parvis imbutus tentabis grandia tutus when you are steeped in little things, you shall safely attempt great things -- sometimes translated as, "once you have accomplished small things, you may attempt great ones safely"  
pater familias father of the family -- the eldest male in a family   
pecunia, si uti scis, ancilla est; si nescis, domina if you know how to use money, money is your slave; if you don't, money is your master  
per angusta ad augusta through difficulties to greatness  
per annum by the year  
per capita by the person  
per diem by the day  
per se through itself  
persona non grata person not pleasing -- an unwelcome, unwanted or undesirable person  
pollice verso with a turned thumb -- used by Roman crowds to pass judgment on a defeated gladiator  
post meridiem after noon -- P.M., used in timekeeping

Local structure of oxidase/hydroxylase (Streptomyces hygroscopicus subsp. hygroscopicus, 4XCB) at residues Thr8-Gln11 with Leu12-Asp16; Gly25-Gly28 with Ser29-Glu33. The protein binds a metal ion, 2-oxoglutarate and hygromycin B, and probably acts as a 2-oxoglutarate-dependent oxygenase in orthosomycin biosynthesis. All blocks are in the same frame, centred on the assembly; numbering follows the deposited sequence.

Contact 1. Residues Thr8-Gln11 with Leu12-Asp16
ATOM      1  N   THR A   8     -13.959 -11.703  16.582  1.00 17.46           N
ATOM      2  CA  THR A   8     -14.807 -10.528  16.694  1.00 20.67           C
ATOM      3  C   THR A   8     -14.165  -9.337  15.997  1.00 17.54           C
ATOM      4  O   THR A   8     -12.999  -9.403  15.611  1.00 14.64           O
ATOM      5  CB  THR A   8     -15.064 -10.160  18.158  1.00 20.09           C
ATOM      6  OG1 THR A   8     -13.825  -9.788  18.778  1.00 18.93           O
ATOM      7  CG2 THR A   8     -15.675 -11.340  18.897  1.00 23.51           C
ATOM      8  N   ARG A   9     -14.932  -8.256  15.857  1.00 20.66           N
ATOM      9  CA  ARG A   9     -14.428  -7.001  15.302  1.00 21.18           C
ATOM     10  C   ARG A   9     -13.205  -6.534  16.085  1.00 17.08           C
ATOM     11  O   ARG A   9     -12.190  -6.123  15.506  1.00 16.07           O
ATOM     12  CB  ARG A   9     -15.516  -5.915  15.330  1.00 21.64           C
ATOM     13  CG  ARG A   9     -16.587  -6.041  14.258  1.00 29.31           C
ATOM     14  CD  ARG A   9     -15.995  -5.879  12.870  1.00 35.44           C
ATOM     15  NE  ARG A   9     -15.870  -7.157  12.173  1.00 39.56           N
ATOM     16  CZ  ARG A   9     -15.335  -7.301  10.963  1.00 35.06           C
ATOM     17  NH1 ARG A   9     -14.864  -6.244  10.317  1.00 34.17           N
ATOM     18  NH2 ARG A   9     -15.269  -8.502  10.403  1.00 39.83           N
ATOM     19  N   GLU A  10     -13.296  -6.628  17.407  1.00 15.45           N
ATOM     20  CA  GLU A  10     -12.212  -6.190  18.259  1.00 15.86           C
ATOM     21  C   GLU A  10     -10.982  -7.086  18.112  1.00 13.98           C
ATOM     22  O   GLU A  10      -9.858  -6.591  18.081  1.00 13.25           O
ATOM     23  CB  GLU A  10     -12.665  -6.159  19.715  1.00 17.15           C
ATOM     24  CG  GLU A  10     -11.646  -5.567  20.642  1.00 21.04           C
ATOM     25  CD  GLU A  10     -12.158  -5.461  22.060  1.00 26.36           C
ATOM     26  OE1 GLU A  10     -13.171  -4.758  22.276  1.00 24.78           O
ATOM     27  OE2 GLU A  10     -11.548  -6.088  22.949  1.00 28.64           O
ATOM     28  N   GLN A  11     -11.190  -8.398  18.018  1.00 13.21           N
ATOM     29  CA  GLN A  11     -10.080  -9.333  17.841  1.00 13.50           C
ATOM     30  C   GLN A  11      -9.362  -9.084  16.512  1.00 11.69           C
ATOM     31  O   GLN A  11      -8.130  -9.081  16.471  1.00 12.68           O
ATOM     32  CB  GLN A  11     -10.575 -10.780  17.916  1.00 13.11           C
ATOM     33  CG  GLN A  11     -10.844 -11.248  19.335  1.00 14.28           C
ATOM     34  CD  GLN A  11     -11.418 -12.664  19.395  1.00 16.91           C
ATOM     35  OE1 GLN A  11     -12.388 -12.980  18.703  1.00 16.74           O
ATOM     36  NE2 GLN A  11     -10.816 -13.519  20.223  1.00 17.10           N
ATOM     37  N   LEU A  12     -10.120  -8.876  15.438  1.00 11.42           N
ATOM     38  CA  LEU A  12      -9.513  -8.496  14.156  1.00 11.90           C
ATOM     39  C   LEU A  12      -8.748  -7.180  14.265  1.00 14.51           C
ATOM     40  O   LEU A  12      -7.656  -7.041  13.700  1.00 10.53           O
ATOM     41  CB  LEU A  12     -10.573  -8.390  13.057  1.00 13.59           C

post mortem after death  
postscriptum thing having been written afterward -- in writing, abbreviated P.S.  
praemonitus praemunitus forewarned is forearmed  
praesis ut prosis ne ut imperes lead in order to serve, not in order to rule  
primus inter pares first among equals -- a title of the Roman Emperors   
pro bono for the good -- in business, refers to services rendered at no charge  
pro rata for the rate  
quam bene vivas referre (or refert), non quam diu it is how well you live that matters, not how long -- from Seneca   
quasi as if or as though  
qui totum vult totum perdit he who wants everything loses everything -- attributed to Seneca   
quid agis what's going on? -- what's up, what's happening, etc.   
quid pro quo this for that -- an exchange of value